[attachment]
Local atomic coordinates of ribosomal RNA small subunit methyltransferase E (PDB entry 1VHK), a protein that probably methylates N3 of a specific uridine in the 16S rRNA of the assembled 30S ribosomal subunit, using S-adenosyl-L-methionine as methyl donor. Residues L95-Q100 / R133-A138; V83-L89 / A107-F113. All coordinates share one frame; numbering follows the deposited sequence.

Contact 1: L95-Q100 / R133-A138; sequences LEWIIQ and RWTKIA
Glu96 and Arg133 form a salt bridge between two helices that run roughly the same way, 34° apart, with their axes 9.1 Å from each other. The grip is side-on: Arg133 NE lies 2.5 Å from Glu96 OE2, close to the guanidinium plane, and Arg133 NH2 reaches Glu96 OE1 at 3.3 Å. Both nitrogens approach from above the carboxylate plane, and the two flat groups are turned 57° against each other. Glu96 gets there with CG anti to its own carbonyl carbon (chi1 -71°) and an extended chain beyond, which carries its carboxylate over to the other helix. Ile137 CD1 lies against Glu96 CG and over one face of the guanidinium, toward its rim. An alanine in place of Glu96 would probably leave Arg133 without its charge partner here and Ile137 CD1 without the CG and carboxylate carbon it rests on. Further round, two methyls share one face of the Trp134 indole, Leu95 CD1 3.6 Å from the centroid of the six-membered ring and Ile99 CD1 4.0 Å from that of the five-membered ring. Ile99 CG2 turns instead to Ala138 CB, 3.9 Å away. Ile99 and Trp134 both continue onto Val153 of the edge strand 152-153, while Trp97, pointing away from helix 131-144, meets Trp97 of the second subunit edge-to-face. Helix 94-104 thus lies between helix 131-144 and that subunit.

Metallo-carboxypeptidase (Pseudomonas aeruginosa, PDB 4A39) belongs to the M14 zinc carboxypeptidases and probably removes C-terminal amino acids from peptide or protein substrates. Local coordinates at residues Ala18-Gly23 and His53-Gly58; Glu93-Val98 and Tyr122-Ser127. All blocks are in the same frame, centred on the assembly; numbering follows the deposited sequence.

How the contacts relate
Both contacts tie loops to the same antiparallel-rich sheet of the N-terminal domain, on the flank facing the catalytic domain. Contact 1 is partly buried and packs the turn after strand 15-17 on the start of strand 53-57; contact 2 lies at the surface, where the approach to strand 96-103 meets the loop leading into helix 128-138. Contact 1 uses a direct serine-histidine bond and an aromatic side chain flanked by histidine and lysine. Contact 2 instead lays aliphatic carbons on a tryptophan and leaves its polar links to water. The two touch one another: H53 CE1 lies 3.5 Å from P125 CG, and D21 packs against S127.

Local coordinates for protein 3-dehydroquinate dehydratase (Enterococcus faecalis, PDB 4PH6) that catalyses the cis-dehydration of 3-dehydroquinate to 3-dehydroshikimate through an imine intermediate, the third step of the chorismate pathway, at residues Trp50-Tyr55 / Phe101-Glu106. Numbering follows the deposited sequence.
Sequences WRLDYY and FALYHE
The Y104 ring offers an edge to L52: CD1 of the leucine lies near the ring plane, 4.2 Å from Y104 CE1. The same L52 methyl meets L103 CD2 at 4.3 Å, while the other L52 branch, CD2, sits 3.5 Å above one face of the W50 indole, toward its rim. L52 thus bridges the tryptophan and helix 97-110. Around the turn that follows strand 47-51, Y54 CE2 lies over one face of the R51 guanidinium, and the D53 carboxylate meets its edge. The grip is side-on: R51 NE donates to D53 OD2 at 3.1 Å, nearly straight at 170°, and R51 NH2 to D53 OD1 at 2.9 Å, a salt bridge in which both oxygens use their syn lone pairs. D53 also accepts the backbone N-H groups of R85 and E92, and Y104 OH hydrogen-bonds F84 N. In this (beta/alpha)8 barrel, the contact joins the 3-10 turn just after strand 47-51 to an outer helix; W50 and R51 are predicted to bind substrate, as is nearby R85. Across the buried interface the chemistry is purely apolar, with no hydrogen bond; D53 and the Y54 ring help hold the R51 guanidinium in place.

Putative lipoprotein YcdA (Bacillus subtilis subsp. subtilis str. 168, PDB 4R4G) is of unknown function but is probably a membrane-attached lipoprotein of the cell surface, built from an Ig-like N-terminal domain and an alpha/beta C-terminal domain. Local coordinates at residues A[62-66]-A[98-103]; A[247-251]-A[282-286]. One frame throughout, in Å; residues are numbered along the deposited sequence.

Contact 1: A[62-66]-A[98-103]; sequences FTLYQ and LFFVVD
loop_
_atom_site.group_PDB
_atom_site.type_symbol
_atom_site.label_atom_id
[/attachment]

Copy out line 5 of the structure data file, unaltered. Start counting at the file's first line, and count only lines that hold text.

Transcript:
How the contacts relate